Flower and fruit production of the abundant, tall, long-lived, dioecious, surface-pollinating seagrass species Enhalus acoroides (L.) Royle were estimated at seven sites in the reef flats off Bolinao (NW Luzon, The Philippines) featuring different fragmentation of the seagrass meadows. Fragmentation of the seagrass meadow was quantified as cover of E. acoroides and all seagrass species present in 20×20 m plots. E. acoroides and overall seagrass cover were correlated positively. The proportion of female flowers of E. acoroides that developed a fruit increased sharply as overall seagrass cover was around 50%. Apparent sex ratio bore no relationship with overall seagrass cover. This threshold-type of relationship suggests that fragmentation of seagrass meadows can have a major effect on the reproductive output of this species. A possible mechanism underlying these results would be a non-linear increase of the efficiency of trapping the surface-dispersed pollen with increasing seagrass canopy density. This provides the first evidence based on real data that fragmentation can affect the population dynamics of seagrass species.

  13. Seasonal and inter-annual variations of community metabolism rates of a Posidonia oceanica seagrass meadow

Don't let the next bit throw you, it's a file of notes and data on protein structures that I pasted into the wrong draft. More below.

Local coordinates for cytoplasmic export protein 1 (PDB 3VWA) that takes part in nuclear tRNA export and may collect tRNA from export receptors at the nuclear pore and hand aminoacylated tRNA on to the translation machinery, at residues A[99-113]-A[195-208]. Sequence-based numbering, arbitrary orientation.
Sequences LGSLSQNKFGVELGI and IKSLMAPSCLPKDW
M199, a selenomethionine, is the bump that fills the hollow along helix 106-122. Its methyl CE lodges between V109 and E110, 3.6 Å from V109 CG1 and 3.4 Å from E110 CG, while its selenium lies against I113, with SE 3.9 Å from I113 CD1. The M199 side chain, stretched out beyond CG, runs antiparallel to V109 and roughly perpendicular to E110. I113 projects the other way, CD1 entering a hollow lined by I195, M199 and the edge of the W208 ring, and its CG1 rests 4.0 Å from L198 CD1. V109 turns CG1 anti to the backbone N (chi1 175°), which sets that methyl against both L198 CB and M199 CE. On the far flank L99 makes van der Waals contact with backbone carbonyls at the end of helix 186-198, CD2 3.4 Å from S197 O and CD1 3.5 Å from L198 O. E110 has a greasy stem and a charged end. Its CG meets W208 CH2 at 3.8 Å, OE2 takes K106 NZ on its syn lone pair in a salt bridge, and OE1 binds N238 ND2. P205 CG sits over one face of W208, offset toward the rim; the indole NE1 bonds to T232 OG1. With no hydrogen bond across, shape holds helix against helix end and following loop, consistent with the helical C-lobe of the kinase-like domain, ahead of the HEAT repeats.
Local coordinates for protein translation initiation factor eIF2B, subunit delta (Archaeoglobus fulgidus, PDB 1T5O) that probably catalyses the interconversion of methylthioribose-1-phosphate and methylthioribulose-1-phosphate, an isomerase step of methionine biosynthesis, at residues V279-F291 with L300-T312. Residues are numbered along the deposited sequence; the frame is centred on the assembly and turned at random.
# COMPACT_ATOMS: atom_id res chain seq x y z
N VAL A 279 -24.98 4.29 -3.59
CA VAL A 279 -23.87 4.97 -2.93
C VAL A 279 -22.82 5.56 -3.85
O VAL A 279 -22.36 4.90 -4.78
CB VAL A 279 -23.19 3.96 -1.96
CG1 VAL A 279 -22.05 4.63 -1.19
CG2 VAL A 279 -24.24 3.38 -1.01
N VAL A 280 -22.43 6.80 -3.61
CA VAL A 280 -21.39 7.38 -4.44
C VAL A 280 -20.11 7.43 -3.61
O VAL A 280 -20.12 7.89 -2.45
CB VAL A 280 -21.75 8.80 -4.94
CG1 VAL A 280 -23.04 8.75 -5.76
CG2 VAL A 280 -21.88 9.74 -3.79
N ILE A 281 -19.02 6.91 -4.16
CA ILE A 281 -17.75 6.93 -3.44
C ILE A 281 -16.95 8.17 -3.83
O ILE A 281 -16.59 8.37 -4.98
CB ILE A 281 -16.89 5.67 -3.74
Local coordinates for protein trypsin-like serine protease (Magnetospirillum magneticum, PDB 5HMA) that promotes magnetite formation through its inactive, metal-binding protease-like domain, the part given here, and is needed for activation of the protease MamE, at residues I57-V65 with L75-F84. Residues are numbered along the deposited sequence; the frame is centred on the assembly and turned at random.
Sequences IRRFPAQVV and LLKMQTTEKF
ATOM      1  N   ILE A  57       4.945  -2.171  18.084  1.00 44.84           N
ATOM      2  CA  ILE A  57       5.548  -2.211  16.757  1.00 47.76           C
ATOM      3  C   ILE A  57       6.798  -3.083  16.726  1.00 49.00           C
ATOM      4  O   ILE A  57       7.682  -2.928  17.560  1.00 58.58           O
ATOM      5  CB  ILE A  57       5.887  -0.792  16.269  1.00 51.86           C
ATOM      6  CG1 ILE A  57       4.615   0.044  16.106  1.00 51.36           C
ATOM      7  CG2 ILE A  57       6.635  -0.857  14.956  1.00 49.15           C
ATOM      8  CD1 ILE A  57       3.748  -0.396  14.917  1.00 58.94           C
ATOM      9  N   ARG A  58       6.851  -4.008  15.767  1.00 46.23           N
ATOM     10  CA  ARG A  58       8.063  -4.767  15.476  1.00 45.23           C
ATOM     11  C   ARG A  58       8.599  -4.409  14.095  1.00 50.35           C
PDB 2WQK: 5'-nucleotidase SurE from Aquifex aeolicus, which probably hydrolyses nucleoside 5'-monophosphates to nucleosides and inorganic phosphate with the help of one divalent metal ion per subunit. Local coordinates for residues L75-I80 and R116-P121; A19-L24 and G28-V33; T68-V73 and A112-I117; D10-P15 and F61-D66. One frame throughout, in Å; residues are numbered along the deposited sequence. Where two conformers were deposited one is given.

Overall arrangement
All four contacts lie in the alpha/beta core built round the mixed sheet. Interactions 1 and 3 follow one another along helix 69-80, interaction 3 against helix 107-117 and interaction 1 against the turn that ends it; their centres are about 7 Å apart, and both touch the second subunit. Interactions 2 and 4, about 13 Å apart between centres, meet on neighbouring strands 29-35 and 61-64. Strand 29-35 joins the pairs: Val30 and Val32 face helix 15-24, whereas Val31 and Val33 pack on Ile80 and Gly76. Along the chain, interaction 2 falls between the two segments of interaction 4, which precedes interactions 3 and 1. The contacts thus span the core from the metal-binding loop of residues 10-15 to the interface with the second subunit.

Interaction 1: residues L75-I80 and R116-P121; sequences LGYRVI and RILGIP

Science.gov (United States)

    Champenois, W.; Borges, A. V.

    2012-04-01

    We report gross primary production (GPP), community respiration (CR), and net community production (NCP) over Posidonia oceanica meadow at 10 m in Corsica (Bay of Revellata) based on the open water O2 mass balance from a data-set of hourly measurements with an array of three O2 optodes deployed from August 2006 to October 2009. The method was checked by comparison with discrete measurements of metabolic rates derived from benthic chamber incubations also based on the diel change of O2. This comparison was satisfactory and actually highlights the potential caveats of benthic incubation measurements related to O2 accumulation in small chambers leading to photorespiration, and an under-estimation of GPP. Our data confirmed previous P. oceanica meadows GPP and CR values, strong seasonal variations, and net autotrophy. High resolution data revealed strong inter-annual variability, with a decrease of GPP by 35% and NCP by 87% during 2006-2007 characterized by a mild and less stormy winter compared 2007-2008 and 2008-2009. P. oceanica meadows are then expected to decrease export of organic carbon to adjacent communities (decrease of NCP), since a decrease in frequency and intensity of marine storms is expected in future in the Mediterranean Sea, due to a northward shift of the Atlantic storm track.

  14. Solar radiation and tidal exposure as environmental drivers of Enhalus acoroides dominated seagrass meadows.

    Science.gov (United States)

    Unsworth, Richard K F; Rasheed, Michael A; Chartrand, Kathryn M; Roelofs, Anthony J

    2012-01-01